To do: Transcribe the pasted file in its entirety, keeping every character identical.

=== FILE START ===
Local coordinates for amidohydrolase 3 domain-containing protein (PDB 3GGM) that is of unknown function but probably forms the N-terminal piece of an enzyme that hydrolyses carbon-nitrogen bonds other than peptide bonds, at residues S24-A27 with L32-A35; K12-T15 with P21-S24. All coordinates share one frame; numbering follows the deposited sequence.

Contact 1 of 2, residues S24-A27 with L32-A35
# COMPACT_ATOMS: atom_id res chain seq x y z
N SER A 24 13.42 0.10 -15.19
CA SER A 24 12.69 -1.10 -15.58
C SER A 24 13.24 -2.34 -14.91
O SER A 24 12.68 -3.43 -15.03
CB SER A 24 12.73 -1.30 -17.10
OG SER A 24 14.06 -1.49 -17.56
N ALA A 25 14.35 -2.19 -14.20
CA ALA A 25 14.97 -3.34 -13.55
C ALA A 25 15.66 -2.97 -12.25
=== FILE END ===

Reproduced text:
Local coordinates for amidohydrolase 3 domain-containing protein (PDB 3GGM) that is of unknown function but probably forms the N-terminal piece of an enzyme that hydrolyses carbon-nitrogen bonds other than peptide bonds, at residues S24-A27 with L32-A35; K12-T15 with P21-S24. All coordinates share one frame; numbering follows the deposited sequence.

Contact 1 of 2, residues S24-A27 with L32-A35
# COMPACT_ATOMS: atom_id res chain seq x y z
N SER A 24 13.42 0.10 -15.19
CA SER A 24 12.69 -1.10 -15.58
C SER A 24 13.24 -2.34 -14.91
O SER A 24 12.68 -3.43 -15.03
CB SER A 24 12.73 -1.30 -17.10
OG SER A 24 14.06 -1.49 -17.56
N ALA A 25 14.35 -2.19 -14.20
CA ALA A 25 14.97 -3.34 -13.55
C ALA A 25 15.66 -2.97 -12.25